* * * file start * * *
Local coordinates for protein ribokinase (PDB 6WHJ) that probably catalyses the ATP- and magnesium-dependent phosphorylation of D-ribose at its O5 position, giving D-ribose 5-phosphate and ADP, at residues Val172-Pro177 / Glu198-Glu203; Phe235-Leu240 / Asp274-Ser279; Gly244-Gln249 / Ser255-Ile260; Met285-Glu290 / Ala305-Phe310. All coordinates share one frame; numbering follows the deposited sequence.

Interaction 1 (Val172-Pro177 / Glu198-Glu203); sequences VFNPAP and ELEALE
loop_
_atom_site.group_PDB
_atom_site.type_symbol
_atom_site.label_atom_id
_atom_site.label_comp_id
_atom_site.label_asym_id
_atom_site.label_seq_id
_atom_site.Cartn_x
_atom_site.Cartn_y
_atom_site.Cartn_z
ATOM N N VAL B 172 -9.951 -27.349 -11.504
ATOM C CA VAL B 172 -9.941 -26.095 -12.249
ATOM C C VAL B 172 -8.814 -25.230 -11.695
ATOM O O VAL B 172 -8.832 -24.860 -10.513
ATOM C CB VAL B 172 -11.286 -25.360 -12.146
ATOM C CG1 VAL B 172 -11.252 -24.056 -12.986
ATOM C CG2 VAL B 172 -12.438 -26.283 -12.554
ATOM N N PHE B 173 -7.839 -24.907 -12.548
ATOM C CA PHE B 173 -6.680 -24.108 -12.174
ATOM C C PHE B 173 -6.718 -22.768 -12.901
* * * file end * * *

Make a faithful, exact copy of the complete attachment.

Local coordinates for protein ribokinase (PDB 6WHJ) that probably catalyses the ATP- and magnesium-dependent phosphorylation of D-ribose at its O5 position, giving D-ribose 5-phosphate and ADP, at residues Val172-Pro177 / Glu198-Glu203; Phe235-Leu240 / Asp274-Ser279; Gly244-Gln249 / Ser255-Ile260; Met285-Glu290 / Ala305-Phe310. All coordinates share one frame; numbering follows the deposited sequence.

Interaction 1 (Val172-Pro177 / Glu198-Glu203); sequences VFNPAP and ELEALE
loop_
_atom_site.group_PDB
_atom_site.type_symbol
_atom_site.label_atom_id
_atom_site.label_comp_id
_atom_site.label_asym_id
_atom_site.label_seq_id
_atom_site.Cartn_x
_atom_site.Cartn_y
_atom_site.Cartn_z
ATOM N N VAL B 172 -9.951 -27.349 -11.504
ATOM C CA VAL B 172 -9.941 -26.095 -12.249
ATOM C C VAL B 172 -8.814 -25.230 -11.695
ATOM O O VAL B 172 -8.832 -24.860 -10.513
ATOM C CB VAL B 172 -11.286 -25.360 -12.146
ATOM C CG1 VAL B 172 -11.252 -24.056 -12.986
ATOM C CG2 VAL B 172 -12.438 -26.283 -12.554
ATOM N N PHE B 173 -7.839 -24.907 -12.548
ATOM C CA PHE B 173 -6.680 -24.108 -12.174
ATOM C C PHE B 173 -6.718 -22.768 -12.901